Changing people’s behaviour is key to tackling the world’s health, social and environmental problems, such as obesity, sustainable living and cybersecurity. To change behaviour, though, we need to know what works, for whom, where and how. But research is generated far faster than humans can access and use it.
A search on Google Scholar for “behaviour change” produced over 60,000 hits for the first six months of 2018. Evidence on behaviour change interventions is also messy. Different terms are often used to describe similar things – “physical activity” and “exercise”, for example. This means different people can often mean different things when discussing or researching behaviour change. This lack of shared vocabulary limits our progress in discovering what interventions work best.
Making sense of this complex evidence in behaviour change is now beyond the capacity of humans; we need computers to help. To this end, we have created the Human Behaviour Change Project, a collaboration between UCL, University of Aberdeen, University of Cambridge and IBM.
The project’s aim is to develop a free, online system that people can use to query the global evidence on behaviour change. The system is being developed in three phases.
For the initial phase, behavioural scientists are entering what they know about behaviour change interventions into computers. They are extracting the key aspects of published intervention studies to input into and train the artificial intelligence system. For example, the scientists will identify in the paper who the study participants were (for example, male, overweight smokers) and how the intervention was delivered, such as group or face-to-face sessions.
The scientists are also developing a standardised vocabulary to describe key concepts and the relationships between them. This is known as an ontology. It helps to guide how the key information from the papers is organised.
For phase one, the focus is on extracting information on smoking cessation and physical activity. This will be extended to diet and alcohol consumption in future years.
In the following phase, computer scientists will use the manually extracted information to develop machine learning algorithms (a type of artificial intelligence). These algorithms work to search, predict, recommend and explain features of behaviour change interventions. As more manually coded research papers are added to the knowledge system, the algorithms will become more accurate and reliable.
Over time, as the algorithms improve, we will test how accurate the system is at automatically extracting this information. Usually, humans organise evidence according to subjects, such as psychology and public health. They are also very slow at extracting and synthesising this evidence. Computers don’t have disciplinary biases and can operate with large volumes of data and at speed. This allows previously unnoticed associations to be detected and new insights to emerge.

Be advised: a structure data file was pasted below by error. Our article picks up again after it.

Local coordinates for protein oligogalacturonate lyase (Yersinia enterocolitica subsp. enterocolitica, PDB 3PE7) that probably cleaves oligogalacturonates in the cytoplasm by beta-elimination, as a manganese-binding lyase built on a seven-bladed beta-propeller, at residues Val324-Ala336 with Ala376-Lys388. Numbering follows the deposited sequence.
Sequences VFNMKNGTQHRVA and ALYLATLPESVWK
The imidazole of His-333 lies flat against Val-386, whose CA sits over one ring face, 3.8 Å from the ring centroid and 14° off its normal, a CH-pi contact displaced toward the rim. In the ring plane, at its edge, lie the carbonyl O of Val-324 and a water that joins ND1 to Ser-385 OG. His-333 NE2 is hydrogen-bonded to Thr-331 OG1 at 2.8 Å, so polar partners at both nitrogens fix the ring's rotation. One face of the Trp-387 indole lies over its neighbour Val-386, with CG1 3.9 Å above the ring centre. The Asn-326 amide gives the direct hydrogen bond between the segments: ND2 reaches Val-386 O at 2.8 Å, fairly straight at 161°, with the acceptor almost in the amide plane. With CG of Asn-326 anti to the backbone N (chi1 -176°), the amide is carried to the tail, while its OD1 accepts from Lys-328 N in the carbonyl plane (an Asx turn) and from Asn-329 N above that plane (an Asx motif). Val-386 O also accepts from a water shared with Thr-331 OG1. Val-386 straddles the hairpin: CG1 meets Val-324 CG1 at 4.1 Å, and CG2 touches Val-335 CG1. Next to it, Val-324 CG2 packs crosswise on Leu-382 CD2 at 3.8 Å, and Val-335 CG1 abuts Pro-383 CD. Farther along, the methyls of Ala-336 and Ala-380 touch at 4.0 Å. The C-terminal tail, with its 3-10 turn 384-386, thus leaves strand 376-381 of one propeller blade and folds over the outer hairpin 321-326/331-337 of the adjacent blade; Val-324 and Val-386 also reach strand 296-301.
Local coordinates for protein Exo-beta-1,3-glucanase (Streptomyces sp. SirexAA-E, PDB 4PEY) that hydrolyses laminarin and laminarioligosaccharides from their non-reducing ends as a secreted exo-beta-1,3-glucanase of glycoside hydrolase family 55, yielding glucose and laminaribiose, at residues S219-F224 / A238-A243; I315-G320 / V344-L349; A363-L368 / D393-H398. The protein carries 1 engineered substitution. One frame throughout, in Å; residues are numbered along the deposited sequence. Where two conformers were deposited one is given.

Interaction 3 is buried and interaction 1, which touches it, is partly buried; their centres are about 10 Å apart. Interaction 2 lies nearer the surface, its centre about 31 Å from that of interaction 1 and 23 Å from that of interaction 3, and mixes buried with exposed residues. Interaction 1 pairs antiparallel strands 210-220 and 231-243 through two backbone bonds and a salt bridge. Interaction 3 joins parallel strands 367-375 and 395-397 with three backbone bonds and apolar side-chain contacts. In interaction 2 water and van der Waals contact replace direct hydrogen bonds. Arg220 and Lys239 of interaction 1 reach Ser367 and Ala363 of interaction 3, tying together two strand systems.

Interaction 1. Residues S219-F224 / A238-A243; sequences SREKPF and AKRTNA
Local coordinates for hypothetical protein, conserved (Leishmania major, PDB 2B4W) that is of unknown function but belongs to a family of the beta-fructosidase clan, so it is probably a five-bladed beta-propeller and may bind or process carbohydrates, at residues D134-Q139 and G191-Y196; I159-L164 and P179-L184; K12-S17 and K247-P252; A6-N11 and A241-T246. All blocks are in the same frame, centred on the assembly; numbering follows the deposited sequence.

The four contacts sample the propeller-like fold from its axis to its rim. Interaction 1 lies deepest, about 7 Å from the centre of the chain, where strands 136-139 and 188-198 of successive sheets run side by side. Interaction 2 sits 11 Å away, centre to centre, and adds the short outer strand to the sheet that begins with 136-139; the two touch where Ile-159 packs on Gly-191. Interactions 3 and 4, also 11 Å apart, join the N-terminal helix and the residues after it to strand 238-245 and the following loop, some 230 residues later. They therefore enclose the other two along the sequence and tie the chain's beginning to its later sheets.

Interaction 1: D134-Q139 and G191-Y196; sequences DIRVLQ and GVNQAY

For the third phase of the project, we will create an online interface to make this behaviour change information easily accessible. And, as the project develops, collaborations with other research teams will enable more questions to be addressed. This collaboration is essential, as no single research team will be able to solve this complex problem alone.
If all goes to plan, we will launch the system in 2020. The system will hopefully lead to policymakers, psychologists, GPs and other specialists using the most effective methods to help people change their behaviour and lead healthier lives.
Emma Norris receives funding from the Wellcome Trust.
Mike Kelly is Co Investigator on the Wellcome-funded ‘Human Behaviour Change Project. He is Senior Visiting Fellow in the Primary Care Unit, the Institute of Public Health, the University of Cambridge and was formerly Director of Public Health at NICE. He receives funding from the Department of Health, NIHR, MRC, the Wellcome Trust and Slimming World..
Susan Michie is Principal Investigator on the Wellcome-funded Human Behaviour Change Project and also receives funding from other research funding bodies (for details, please see www.ucl.ac.uk/health-psychology/people/Susan_Michie). She is Director of UCL's Centre for Behaviour Change that receive funds for research, consultancy and training from organisations in the public, non-governmental and commercial sectors.